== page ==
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Deep Vein Thrombosis (DVT) is the medical term for blood clots within the veins, usually within the legs. The term venous thromboembolism (VTE) is also frequently used, and in fact describes two conditions, DVT and pulmonary embolism (PE) or clots in the lungs. This term is used because the two conditions are very closely related, and because their prevention and treatment are also closely related.
Deep vein thrombosis is a blood clot or thrombus in a deep vein. They are most common in the legs. But they may develop in the arm or other part of the body. Part of the clot, called an embolus, can break off and travel to the lungs (PE). This can cut off the flow of blood to all or part of the lung. PE is an emergency and may cause death.
DVT is extremely common, and affects up to 900,000 people in the US per year. There are several risk factors including obesity, surgery, immobility, birth control pills, a family history of blood clots, varicose veins and cancer. However frequently no cause is found. Most people with DVT develop symptoms of pain, swelling, and redness in the leg, arm, or other area. Sometimes DVT is symptomless. Over time the clots can resolve or complications can occur. The two most common complications of a blood clot are chronic venous insufficiency and post-thrombotic syndrome.
- Chronic venous insufficiency may happen following a blood clot in a leg vein. It means that a vein no longer works well. It is a long-term condition where blood pools in the vein instead of flowing back to the heart. Pain and swelling in the leg are common symptoms.
- Post-thrombotic syndrome may also happen following a blood clot in a leg vein. It is a long-term problem with pain, swelling, and redness. Ulcers and sores can also happen. All of these symptoms may make it difficult to walk and take part in daily activities.
How is deep vein thrombosis diagnosed?
Along with a medical history and physical exam, your healthcare provider may do other tests including:
- Duplex ultrasound. This painless procedure involves placing ultrasound gel on the affected area and then moving a handheld device across it. A picture of the blood flow is displayed on a monitor. Duplex ultrasound is the most common test for DVT.
- Lab work. Blood work may be done to look for blood clotting and other problems.
What is the treatment for deep vein thrombosis?
Specific treatment will be determined by your Vascular Interventional Radiologist specialized in venous disease based on:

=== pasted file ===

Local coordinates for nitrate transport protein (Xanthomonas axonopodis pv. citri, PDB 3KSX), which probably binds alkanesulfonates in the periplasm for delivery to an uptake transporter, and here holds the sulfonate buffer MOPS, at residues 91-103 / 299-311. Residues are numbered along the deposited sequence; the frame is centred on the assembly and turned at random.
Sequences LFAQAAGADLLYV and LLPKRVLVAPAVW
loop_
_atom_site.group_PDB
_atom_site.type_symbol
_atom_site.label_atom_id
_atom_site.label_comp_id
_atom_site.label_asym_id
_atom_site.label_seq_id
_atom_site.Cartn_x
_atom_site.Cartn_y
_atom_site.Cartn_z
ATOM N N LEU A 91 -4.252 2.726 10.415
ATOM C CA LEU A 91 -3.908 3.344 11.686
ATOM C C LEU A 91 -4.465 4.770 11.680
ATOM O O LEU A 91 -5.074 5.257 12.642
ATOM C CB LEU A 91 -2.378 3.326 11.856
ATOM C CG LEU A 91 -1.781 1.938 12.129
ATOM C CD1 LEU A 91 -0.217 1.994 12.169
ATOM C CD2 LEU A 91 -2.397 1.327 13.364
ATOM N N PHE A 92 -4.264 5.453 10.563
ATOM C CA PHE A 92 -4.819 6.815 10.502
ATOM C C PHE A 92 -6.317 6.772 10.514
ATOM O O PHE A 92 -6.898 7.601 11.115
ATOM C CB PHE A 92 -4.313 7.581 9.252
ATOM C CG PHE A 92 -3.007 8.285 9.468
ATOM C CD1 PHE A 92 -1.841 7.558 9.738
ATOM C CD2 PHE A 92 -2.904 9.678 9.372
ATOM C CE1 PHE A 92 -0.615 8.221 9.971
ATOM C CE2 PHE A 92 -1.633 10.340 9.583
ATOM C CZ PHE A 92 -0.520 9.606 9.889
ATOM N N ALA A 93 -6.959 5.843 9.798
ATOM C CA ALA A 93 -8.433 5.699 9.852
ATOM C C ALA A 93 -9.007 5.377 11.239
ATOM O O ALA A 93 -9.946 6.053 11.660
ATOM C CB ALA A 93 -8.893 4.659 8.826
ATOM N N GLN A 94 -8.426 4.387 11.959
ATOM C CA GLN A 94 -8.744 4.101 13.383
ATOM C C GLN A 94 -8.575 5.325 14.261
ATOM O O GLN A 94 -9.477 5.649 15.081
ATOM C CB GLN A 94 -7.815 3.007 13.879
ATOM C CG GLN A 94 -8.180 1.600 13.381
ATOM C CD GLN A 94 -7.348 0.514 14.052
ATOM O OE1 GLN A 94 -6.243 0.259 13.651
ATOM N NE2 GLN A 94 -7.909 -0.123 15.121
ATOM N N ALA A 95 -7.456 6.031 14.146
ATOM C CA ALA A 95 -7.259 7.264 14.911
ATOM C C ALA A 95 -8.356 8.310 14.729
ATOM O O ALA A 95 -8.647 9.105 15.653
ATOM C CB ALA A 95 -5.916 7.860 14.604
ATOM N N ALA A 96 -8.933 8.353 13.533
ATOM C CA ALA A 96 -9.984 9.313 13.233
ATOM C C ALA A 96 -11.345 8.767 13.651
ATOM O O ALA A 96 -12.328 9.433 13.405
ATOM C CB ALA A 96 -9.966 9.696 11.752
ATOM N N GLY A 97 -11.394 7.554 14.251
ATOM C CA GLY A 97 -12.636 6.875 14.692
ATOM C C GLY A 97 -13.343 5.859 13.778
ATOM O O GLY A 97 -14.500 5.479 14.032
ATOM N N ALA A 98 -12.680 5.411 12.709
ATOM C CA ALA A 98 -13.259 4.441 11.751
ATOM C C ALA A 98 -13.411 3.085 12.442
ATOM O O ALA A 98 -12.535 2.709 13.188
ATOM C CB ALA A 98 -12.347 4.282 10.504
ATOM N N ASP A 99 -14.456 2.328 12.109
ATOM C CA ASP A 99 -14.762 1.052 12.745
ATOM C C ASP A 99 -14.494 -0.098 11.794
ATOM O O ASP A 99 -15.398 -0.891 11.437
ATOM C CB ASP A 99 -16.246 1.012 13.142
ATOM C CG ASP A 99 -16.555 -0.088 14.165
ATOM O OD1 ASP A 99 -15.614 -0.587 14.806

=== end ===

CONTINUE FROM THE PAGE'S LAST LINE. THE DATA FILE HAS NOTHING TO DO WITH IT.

- Your age
- Your overall health and medical history
- How sick you are
- The location of the clot
- How well you can handle specific medicines, procedures, or therapies
- How long the condition is expected to last
- Your opinion or preference
The goal of treatments is are to prevent the clot from getting larger, to prevent a blood clot from traveling to the lungs (PE), to decrease the chance of another blood clot forming and to prevent development of PTS.
Treatment may include:
- Blood thinners (anticoagulant medicines).
- Walking. Getting up and moving as soon as possible after diagnosis.
- Elastic or compression stockings, if prescribed by your healthcare provider.
- Clot busters (fibrinolytics or thrombolytics). These medicines are used to break up clots and can be given directly into the clot by your Interventional Radiology specialist using a minimally invasive endovascular therapy called Catheter Directed Thrombolysis (CDT). This is typically a day case, and has been shown to help symptoms and complications of DVT in carefully evaluated patients.
- Clot suction. These devices are small (less than width of a pen) and can be placed directly into the vein by an IR specialist where the clot is and then the clot removed, allowing normal blood flow to pass again.
- Inferior vena cava filter.In some cases, a filter is placed in the vena cava (the large vein which returns blood from the body to the heart). This filter prevents clots from reaching the heart and lungs.
For an expert evaluation or to discuss any of these treatment options, please contact our expert Vascular Interventional Radiologists at (310) 481-7545